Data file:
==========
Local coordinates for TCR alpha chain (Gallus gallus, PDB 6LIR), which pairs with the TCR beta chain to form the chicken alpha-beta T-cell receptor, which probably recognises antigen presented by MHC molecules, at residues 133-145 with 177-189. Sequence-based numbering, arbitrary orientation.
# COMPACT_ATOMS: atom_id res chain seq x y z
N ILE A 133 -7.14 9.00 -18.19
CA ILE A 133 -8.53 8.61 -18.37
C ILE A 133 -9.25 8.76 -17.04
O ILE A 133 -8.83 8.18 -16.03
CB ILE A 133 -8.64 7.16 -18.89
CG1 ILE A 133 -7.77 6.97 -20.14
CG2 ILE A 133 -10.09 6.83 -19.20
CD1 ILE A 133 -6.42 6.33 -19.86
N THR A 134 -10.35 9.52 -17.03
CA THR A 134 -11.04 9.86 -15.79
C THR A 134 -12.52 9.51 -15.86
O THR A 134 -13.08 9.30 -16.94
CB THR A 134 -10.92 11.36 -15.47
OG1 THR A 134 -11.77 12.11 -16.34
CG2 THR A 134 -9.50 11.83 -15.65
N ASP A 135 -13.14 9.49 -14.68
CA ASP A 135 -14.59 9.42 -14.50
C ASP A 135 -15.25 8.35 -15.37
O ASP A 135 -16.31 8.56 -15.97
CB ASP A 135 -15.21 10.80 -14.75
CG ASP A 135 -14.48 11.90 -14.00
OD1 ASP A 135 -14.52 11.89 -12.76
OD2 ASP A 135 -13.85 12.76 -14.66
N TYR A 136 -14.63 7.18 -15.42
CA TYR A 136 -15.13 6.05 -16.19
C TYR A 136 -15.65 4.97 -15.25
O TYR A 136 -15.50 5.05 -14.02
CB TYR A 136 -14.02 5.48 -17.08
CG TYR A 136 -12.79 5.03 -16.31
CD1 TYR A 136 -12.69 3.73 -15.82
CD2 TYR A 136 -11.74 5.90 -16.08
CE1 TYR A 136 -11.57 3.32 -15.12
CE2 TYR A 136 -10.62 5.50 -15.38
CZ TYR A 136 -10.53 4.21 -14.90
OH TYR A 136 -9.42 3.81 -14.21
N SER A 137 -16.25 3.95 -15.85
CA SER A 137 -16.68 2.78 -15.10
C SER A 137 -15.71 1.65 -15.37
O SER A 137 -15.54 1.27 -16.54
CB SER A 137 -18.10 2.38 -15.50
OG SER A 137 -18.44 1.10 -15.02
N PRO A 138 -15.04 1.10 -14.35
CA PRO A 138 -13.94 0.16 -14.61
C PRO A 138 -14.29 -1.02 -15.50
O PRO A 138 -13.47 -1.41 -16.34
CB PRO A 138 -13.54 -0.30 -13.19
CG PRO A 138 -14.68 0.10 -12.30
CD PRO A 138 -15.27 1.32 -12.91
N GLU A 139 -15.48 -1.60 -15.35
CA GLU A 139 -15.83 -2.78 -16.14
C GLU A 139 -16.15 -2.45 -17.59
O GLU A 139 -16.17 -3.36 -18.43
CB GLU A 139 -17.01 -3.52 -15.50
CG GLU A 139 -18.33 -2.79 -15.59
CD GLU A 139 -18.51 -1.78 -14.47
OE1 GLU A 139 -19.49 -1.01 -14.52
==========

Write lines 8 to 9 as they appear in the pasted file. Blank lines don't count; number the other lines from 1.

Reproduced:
CG1 ILE A 133 -7.77 6.97 -20.14
CG2 ILE A 133 -10.09 6.83 -19.20